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Flower pyramid

  • Place of origin:

    Delft (made)

  • Date:

    ca. 1695 (made)

  • Artist/Maker:

    Greek A factory (makers)
    Metalen Pot factory (made)

  • Materials and Techniques:

    Tin-glazed earthenware, painted

  • Museum number:

    C.19 to J-1982

  • Gallery location:

    Europe 1600-1815, Room 7, The Sheikha Amna Bint Mohammed Al Thani Gallery, case CA11 []

At the end of the 17th century there was a great craze for tulips in Holland. To cater for this, the ingenious potters at Delft, particularly the 'Greek A' factory, produced huge pyramids of stacking flower holders. Normally prodeuced in pairs, they were highly decorative additions to palaces and country houses, with or without their flowers. They were particularly popular in England in the circle of courtiers around King William III of Orange.
These 'pyramids', though, were surely modelled on Chinese pagodas rather than pyramids.
This vase is one of a pair, each consisting of a base, supported by four royal lions with a globe in their paws, nine tiers of square flower holders with a spout on every corner and a finial in the shape of a female bust. Each tier could be filled with water and flowers would be placed in every spout. Even the finial has holes in the top of the head intended for more flowers.

Physical description

Tin-glazed earthenware flower pyramid, painted in cobalt-blue.

Place of Origin

Delft (made)


ca. 1695 (made)


Greek A factory (makers)
Metalen Pot factory (made)

Materials and Techniques

Tin-glazed earthenware, painted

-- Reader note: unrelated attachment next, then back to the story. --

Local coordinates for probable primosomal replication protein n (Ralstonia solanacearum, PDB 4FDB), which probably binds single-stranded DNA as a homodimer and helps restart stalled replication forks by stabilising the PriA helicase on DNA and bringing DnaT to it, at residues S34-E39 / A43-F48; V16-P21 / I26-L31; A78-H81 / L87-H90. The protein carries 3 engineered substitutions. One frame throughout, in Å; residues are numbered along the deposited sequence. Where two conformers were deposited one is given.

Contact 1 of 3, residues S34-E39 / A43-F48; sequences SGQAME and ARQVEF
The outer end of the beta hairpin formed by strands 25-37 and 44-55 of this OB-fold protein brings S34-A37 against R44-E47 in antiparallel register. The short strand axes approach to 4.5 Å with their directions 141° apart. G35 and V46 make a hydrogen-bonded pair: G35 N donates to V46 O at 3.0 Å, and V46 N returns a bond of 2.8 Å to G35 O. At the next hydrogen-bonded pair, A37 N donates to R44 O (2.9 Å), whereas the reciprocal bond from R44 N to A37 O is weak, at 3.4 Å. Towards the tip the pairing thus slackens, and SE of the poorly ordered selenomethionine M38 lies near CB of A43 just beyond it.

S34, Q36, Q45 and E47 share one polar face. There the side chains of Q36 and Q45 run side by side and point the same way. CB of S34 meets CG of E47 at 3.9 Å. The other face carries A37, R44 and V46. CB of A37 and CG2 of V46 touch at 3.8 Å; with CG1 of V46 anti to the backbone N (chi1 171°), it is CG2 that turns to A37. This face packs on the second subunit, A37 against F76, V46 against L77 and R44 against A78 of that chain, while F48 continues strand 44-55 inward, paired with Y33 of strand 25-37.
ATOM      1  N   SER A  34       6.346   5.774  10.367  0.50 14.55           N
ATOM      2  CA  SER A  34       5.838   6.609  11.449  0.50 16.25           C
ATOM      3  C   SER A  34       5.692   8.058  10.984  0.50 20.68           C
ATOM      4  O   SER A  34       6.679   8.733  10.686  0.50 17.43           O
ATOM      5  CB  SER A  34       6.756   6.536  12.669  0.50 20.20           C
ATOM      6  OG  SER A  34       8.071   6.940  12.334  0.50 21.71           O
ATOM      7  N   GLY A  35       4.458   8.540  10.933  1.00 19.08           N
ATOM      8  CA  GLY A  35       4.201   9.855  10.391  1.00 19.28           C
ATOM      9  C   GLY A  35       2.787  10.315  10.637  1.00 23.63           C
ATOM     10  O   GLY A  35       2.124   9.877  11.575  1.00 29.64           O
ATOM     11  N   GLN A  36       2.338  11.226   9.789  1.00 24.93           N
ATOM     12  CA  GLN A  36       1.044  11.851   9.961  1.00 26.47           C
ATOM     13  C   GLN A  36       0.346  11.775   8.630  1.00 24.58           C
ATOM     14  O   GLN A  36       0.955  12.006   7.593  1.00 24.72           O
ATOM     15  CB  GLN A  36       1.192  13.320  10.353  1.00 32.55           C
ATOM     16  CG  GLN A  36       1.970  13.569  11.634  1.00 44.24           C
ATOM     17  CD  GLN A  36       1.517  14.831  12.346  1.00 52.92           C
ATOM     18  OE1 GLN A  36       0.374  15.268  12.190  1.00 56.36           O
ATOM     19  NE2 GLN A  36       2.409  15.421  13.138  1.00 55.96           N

Height: 160 cm, Weight: 32.5 kg whole object

Object history note

From North Mymms Park and possibly made for the 1st Duke of Portland at the "Greek A" factory of Adrianus Koeks at Delft.

Descriptive line

Tin-glazed earthenware flower pyramid, painted in cobalt-blue, Netherlands (Delft), ca. 1695.

Bibliographic References (Citation, Note/Abstract, NAL no)

Hildyard, Robin. European Ceramics. London : V&A Publications, 1999. 144 p., ill. ISBN 185177260X

Labels and date

Flower pyramid
About 1695

After the collapse of the Chinese Ming dynasty in 1644, the Dutch East India Company could no longer obtain Chinese porcelain. Delft potters began making blue-and-white pottery in imitation. Stacked flower holders like this were made to display tulips and other natural and artificial flowers in Dutch and English grand houses. Large and complex in construction, these pieces were hugely ambitious and costly to produce in earthenware.

Dutch Republic, now the Netherlands (Delft)

Tin-glazed earthenware, painted in blue [09.12.2015]

Production Note

Attribution note: One of a pair


Tin glaze; Earthenware; Paint


Painting; Glazing

Subjects depicted

Dogs; Figures (representations); Floral patterns


Ceramics; Earthenware; Delftware


Ceramics Collection

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